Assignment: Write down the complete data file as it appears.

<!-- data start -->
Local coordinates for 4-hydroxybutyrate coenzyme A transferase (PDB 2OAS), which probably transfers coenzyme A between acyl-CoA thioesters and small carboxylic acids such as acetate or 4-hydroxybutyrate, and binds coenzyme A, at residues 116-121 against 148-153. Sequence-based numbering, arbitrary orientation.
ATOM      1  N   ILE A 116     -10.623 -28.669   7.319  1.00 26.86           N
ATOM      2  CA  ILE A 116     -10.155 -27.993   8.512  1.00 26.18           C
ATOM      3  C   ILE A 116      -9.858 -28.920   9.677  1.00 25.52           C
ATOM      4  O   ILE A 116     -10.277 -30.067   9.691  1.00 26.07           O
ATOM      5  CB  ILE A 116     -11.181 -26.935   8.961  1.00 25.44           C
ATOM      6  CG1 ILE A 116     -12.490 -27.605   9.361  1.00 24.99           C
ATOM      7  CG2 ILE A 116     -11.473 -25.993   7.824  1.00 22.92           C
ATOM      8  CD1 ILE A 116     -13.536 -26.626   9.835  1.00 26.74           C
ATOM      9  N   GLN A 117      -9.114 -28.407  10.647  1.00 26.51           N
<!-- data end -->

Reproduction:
Local coordinates for 4-hydroxybutyrate coenzyme A transferase (PDB 2OAS), which probably transfers coenzyme A between acyl-CoA thioesters and small carboxylic acids such as acetate or 4-hydroxybutyrate, and binds coenzyme A, at residues 116-121 against 148-153. Sequence-based numbering, arbitrary orientation.
ATOM      1  N   ILE A 116     -10.623 -28.669   7.319  1.00 26.86           N
ATOM      2  CA  ILE A 116     -10.155 -27.993   8.512  1.00 26.18           C
ATOM      3  C   ILE A 116      -9.858 -28.920   9.677  1.00 25.52           C
ATOM      4  O   ILE A 116     -10.277 -30.067   9.691  1.00 26.07           O
ATOM      5  CB  ILE A 116     -11.181 -26.935   8.961  1.00 25.44           C
ATOM      6  CG1 ILE A 116     -12.490 -27.605   9.361  1.00 24.99           C
ATOM      7  CG2 ILE A 116     -11.473 -25.993   7.824  1.00 22.92           C
ATOM      8  CD1 ILE A 116     -13.536 -26.626   9.835  1.00 26.74           C
ATOM      9  N   GLN A 117      -9.114 -28.407  10.647  1.00 26.51           N